It’s a government of fishermen, but please find us better ones

Raymond Mujuni

What you need to know:

  • Nothing unique, under Nabbanja’s reign has happened. The same government scandals continue to make press headlines

Fishermen, for all their flaws are very methodical individuals. They know their seasons off-head, they can predict weather and its changing patterns, they are also able to live for long days away from any land and attempt sleep in the dark of the night on moving surfaces like running water. 
On land, fishermen are also smart businessmen. They supply a rare quantity and can be cunning when they get a good catch. They also have good knowledge of preparation for a bad day; you’ll find, when they smoke the fish, its shelf life grows exponentially. 

They also know full-well how to handle emergencies – in fact most of their life, is emergencies; of sinking vessels, drowning people, running out of fuel whilst far away from land and more recently tougher sanctions on their trade from authorities.  
I also appreciate most fishermen for their ability to eat the fish whole, discerning with authority and clarity what’s meat and what is bone, and spitting the bones out.
I can’t therefore, understand how, of all these qualities of fishermen, we got handed the worst of their quotient to lead us. 

The government of fishermen, as the president loves to call them, have been in effectual power for close to half a year now. They’ve been led, in their endeavour to create a middle income country, by Robinah Nabbanja. 
Nothing unique, under her reign has happened. The same government scandals continue to make press headlines, her flagship project to send money to citizens was riddled with messiness – far deep as sending the first money to a wrong number and thereafter sending money meant for vulnerable groups to clerks, district officials, their wives, in-laws and relatives. In her own ministry, junior ministers have accused her of diversion of critical funds for disaster preparedness and they haven’t done so quietly; letters from ministers have been authored and sent to the press to indicate the trouble at the heart of her administration. 

Faced with her first real test; a doctors’ nationwide strike, the Prime Minister both floundered and fled to a small local council election to mobilise voters, an election that required the cover of night and number fidgeting to sway into her party’s favour. 
Ugandans, however, offer unending grace in the prosecution of their public affairs, so no real and actual pressure has been exerted onto her. 
There are front bench complaints in parliament, for example, of the absence of the leader of government business to defend and explain government positions, there are also varied complaints of missed sessions of questions to the Prime Minister which often have to be deferred to her juniors.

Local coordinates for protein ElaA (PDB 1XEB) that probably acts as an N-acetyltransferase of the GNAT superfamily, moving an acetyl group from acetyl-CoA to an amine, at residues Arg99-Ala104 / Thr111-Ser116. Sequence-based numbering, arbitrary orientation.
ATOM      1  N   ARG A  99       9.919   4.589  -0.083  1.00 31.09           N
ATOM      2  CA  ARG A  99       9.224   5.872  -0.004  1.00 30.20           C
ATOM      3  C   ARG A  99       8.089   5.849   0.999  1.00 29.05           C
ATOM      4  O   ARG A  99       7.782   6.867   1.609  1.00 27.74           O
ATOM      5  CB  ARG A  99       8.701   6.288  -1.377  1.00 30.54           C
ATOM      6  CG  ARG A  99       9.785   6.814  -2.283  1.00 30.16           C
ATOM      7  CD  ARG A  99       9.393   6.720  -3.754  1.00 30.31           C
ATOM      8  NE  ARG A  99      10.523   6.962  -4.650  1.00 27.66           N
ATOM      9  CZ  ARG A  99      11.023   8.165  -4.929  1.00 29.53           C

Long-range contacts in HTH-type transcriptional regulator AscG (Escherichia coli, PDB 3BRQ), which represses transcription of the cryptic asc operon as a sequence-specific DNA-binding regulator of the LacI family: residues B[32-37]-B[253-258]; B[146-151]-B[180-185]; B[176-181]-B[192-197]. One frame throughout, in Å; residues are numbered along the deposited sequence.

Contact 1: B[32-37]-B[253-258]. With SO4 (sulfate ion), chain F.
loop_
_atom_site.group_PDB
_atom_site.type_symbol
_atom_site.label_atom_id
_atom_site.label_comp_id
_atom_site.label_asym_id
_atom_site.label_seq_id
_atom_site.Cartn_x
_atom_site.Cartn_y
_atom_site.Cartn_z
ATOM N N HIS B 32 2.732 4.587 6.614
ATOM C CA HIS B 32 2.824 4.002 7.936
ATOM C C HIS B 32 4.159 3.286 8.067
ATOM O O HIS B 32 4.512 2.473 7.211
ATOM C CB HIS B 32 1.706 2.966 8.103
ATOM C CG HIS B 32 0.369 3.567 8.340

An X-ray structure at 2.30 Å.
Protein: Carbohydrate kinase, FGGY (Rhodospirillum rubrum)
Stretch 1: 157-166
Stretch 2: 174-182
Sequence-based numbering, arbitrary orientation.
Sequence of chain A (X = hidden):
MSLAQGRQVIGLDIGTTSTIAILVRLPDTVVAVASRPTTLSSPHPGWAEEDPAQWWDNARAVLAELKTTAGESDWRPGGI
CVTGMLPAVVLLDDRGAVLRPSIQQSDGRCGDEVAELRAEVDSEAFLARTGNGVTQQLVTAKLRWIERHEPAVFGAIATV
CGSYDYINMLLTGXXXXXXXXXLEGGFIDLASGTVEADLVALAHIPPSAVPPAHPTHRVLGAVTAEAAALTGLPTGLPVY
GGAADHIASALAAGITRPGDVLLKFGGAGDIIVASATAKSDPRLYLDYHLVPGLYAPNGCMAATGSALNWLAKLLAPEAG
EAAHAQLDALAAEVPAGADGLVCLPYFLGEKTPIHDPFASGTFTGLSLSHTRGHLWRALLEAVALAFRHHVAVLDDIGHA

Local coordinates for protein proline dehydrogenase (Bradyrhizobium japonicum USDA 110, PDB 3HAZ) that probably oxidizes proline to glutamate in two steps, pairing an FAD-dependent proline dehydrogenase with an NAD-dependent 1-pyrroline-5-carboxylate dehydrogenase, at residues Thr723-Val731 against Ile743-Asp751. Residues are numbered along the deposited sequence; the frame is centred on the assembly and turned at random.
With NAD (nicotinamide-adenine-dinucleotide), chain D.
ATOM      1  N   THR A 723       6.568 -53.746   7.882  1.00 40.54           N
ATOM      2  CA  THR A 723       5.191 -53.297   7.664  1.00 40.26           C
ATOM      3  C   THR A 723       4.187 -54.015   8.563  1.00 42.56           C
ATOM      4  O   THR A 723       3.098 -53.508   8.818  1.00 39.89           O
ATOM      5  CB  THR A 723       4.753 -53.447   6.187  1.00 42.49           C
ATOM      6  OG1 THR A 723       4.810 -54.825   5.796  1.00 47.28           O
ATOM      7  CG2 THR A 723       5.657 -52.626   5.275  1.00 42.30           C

The Prime minister runs an ambulance chasing service for her job where she appears to cut ribbons for project launches and thereafter delve into a raft of rabble-rousing. She scorns junior government staff for mundane things that should be the preserve of their local administration – it would make sense if that scorn yielded better overall government performance but you could place your bets heavier onto the fact that it is designed to capture the attention of sensationalist press. 
The latest, in a long line of disappointments, is the commercial skulduggery of fuel; a litre shooting to almost three times it’s equivalent in some areas. 
The crisis was started off with a sit-down strike of truck drivers protesting the charging of $30 for COVID19 tests, whose results came long after the truckers were inside the country and whose effect then became questioned. 

From the time the truck drivers announced their displeasure, not one of the Robinah Nabbanja led government members met them to hear out their plight or negotiate. 
None of the swanky-car driving ministers, or MP’s whom she leads on the right bench of parliament thought to themselves that, in a landlocked country where 100% of fuel consumed is brought through trucks, 90% of it through the border of Malaba, that any stop in transmission would amount to a crisis of untellable proportions. You could have excused them if it were true that they were engaged in the re-opening of government but that, as public secrets come, is a farce. It is done by one man and he wears a hat and fashions himself a guerrilla fighter, not a fisherman!

So, after a two-week strike, and empty fuel reserves, Ugandans have been handed the magic policy of government to deal with fuel, boycott the expensive stations! – Wabula Mujooga! 
If there ever was a political sea or lake in which these fishermen would drown, I wouldn’t swab a finger on a rowing stick to rescue them. 
What happened to planning? What happens in cabinet each Monday? Why are crises unending in the governance of public affairs recently?
For once, will the real fishermen please wade us out of this storm?